So as mentioned before, my specific app converted to Rails3 is horribly slow (300% to 400% slower than it was before conversion in Rails2), and the slowness seems to be attributable to ruby Garbage Collection. And in fact, contrary to my initial report, even using REE and messing with GC tuning hasn’t been enough to reliably make things right again.
Continuing to look around on the web for anyone with anything to say about this, I find this post mentioning similar Rails performance problems — in a comment on that post, Jared Mehle points us to Aaron Paterson’s keynote at the recent RailsConf. (thanks very much to Luke, Jared, and the rails blogosophere in general for sharing their notes and links making this info more findable than it might be otherwise).
Starting at about 34:10, Aaron talks about Rails3 performance loss compared to Rails2. In whatever sample application used, he’s talking about ~30% performance loss, not the more like 300% I’m seeing. But he also attributes it to ruby garbage collection.
And to what does he attribute the extra ruby garbage collection? Increased size of the call stack. That is, if you were to raise an exception and look at the call stack backtrace from a controller action method, in Rails2.3, according to Aaron, you’d get a call stack of 51 lines, and in Rails3.0 60 lines, and in Rails 3.1 (which my app isn’t actually on yet), 67 lines.
Aaron says “The way that ruby’s garbage collector works, it has to scan the stack for objects to collect, so obviously as our stack gets larger, the garbage collector has to do more work.” This isn’t entirely ‘obvious’ to me, I don’t really understand why deeper call stack (as opposed to the more straightforward ‘creating more objects’) leads to more GC (something about closures or similar?), but I trust Aaron knows what he’s talking about, he’s both a ruby and Rails core team member.
Now if I was just getting a 30% or even 40% slowdown, like Aaron’s benchmarked case, that would be one thing. But I’m getting a 300, 400, 500% slowdown, incapacitating my app. So I’d been wondering, okay, what is my app specifically doing to put itself in this pathological case, what makes my app different than anyone elses? And I hadn’t come up with any hypothesis that ended up verified by experiment. (Ie, cutting out the part of my app I suspected to see if that did it).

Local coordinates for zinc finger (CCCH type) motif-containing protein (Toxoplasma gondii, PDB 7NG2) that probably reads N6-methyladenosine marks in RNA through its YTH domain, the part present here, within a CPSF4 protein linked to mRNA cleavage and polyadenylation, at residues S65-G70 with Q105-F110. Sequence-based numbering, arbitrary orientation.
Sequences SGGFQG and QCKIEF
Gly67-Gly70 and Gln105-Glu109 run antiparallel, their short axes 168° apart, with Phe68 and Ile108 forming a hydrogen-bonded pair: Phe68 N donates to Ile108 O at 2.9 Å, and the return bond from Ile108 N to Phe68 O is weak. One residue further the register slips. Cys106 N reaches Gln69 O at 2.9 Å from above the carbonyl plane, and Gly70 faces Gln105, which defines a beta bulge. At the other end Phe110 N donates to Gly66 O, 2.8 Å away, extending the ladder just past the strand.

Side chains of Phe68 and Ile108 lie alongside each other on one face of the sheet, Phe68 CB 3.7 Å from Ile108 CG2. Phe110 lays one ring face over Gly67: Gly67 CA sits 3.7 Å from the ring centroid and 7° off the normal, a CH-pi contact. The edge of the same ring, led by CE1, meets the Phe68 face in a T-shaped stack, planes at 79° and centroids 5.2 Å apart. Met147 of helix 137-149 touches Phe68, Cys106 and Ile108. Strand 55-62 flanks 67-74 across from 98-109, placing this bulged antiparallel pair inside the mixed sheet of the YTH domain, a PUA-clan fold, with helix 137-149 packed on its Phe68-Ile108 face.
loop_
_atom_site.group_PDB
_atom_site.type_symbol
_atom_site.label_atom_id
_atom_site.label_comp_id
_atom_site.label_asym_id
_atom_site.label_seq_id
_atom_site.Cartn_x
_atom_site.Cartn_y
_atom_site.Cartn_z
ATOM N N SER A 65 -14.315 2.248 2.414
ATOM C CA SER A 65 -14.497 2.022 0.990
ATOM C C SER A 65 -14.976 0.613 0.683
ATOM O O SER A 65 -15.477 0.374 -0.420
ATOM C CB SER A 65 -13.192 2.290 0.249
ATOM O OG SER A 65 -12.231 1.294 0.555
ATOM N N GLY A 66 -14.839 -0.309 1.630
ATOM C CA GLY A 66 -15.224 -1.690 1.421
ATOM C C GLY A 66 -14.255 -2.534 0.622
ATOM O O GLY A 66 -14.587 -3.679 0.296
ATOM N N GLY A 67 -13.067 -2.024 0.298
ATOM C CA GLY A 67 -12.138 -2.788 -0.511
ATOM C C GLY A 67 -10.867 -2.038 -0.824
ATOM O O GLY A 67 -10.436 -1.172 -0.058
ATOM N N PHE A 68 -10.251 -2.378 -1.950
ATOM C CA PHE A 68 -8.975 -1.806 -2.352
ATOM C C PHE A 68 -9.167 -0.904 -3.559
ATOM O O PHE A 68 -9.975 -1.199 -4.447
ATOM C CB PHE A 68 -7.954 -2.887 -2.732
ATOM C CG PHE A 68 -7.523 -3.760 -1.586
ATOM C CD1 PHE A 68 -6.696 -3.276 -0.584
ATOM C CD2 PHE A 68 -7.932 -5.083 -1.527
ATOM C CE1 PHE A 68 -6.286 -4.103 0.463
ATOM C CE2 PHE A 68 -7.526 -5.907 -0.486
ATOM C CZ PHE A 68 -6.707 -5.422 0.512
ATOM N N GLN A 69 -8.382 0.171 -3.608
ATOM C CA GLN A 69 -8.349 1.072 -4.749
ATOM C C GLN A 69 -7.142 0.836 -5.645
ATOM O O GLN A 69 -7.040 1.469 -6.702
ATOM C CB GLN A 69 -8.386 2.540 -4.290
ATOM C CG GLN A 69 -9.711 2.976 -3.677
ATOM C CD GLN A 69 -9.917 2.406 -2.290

But here’s a scary thought: Maybe my app has a deeper call stack than other peoples? Maybe it always did, but then when you add my own code’s deeper call stack onto Rails3′s deeper call stack, you get a really big call stack which crosses some line to make the ruby GC really pathological? That I might have a deeper call stack than everyone else seems plausible to me — I am in the habit of creating some fairly abstract multi-level OO designs to make things reusable and seperated, which would lead to increased depth of call stack.
But this is a really disconcerting thought, because I (like most of us) am really not used to thinking in terms of how deep the call stack is, that is not a kind of analysis that is intuitive for me or anything but very challenging to analyze, or take account of in my architecture and programming. The way we (or at least I) have learned to program, all about encapsulation and abstraction and seperation of concerns and testing in isolation, the size of the call stack is an implementation detail at a lower level of abstraction than I generally ever think about. And it’s very unclear what I could possibly do to reduce the size of the call stack in my own code, aside from ripping out all my elegant OO abstraction and turning it into a mess of unshareable non-DRY unique-to-the-project spaghetti instead. Nor do I really have any idea how to test this hypothesis that a deep call stack is giving me pathological performance. (Patterson has some ideas for reducing the size of the call stack in Rails3 itself, having identified a particular part of the architecture that has led to the stack size increase, and some ideas for refactoring to reduce it — the middleware stack).
I am awfully frustrated with ruby right now.
I think that ruby 1.9.3, predicted in final release in a couple months, has some new GC strategies, which if I’m lucky might address some of these issues. I haven’t gotten my particular app to run under 1.9.x yet, but perhaps that’s what I’m going to have to do sooner rather than later. Very frustrated with ruby/rails right now, the amount of time I am spending on under-the-hood infrastructure and migration and remediation is leaving not enough time for actually developing the features that make the customers happy.